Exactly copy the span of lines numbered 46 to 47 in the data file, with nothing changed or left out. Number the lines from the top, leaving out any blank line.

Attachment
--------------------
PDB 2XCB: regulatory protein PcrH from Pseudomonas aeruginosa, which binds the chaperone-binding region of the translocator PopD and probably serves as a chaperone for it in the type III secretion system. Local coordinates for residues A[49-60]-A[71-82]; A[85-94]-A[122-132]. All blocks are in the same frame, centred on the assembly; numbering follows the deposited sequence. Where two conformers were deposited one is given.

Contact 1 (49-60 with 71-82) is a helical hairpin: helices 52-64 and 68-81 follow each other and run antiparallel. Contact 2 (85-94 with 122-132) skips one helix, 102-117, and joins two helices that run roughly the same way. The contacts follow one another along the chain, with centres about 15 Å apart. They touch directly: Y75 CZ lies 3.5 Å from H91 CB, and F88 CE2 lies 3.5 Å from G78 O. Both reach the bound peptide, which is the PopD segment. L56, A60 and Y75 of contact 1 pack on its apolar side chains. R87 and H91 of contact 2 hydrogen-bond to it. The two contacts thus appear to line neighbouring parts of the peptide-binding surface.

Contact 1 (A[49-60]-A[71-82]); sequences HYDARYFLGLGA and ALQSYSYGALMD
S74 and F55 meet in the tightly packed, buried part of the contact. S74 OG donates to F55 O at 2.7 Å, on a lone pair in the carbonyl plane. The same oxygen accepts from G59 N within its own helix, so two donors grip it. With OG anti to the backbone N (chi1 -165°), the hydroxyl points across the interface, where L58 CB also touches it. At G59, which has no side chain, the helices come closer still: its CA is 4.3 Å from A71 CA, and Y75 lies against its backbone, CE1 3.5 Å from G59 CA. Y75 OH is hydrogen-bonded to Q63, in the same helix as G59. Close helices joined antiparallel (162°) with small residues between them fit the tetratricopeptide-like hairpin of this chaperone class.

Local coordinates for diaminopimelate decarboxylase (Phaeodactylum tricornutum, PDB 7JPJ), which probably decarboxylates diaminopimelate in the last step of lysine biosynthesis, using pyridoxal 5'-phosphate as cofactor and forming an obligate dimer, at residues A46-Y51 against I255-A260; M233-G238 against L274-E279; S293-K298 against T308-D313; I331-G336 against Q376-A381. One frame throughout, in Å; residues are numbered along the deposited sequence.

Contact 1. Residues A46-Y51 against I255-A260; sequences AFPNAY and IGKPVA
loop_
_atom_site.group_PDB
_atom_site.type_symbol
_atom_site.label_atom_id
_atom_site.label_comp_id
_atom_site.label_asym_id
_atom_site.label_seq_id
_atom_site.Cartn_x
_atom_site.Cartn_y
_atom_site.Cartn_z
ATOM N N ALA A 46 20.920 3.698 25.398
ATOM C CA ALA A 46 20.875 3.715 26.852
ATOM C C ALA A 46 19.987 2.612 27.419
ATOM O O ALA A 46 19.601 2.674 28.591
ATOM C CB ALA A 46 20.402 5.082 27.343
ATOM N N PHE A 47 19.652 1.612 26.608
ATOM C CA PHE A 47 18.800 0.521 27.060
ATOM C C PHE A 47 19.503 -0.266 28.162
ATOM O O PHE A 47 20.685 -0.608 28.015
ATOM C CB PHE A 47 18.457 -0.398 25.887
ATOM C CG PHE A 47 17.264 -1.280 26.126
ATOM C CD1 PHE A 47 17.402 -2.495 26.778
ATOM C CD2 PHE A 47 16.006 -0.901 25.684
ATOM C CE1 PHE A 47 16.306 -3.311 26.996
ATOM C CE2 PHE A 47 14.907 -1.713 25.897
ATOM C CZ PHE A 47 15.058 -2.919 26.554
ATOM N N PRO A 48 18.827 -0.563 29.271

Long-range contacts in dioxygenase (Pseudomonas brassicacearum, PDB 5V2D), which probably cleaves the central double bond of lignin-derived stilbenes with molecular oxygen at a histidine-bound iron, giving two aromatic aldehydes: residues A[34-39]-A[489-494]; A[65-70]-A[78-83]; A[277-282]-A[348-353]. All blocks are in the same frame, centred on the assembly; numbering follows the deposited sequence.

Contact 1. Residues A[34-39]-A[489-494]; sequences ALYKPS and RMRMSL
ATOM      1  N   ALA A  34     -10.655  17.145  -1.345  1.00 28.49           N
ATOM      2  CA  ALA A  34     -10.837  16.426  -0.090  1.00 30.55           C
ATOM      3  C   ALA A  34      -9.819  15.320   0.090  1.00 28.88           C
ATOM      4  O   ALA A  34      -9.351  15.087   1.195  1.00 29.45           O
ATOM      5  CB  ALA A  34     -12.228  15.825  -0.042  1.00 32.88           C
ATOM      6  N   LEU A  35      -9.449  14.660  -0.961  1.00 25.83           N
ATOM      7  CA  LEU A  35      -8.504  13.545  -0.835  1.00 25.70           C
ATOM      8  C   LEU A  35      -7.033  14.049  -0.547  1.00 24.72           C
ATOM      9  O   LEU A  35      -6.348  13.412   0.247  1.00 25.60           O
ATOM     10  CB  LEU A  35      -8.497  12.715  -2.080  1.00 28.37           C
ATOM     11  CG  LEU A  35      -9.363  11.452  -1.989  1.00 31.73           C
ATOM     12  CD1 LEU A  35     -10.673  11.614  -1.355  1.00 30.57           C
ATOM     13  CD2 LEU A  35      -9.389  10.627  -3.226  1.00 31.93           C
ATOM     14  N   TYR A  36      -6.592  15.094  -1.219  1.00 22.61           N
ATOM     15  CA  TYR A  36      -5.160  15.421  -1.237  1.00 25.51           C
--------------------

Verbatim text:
ATOM     11  CG  LEU A  35      -9.363  11.452  -1.989  1.00 31.73           C
ATOM     12  CD1 LEU A  35     -10.673  11.614  -1.355  1.00 30.57           C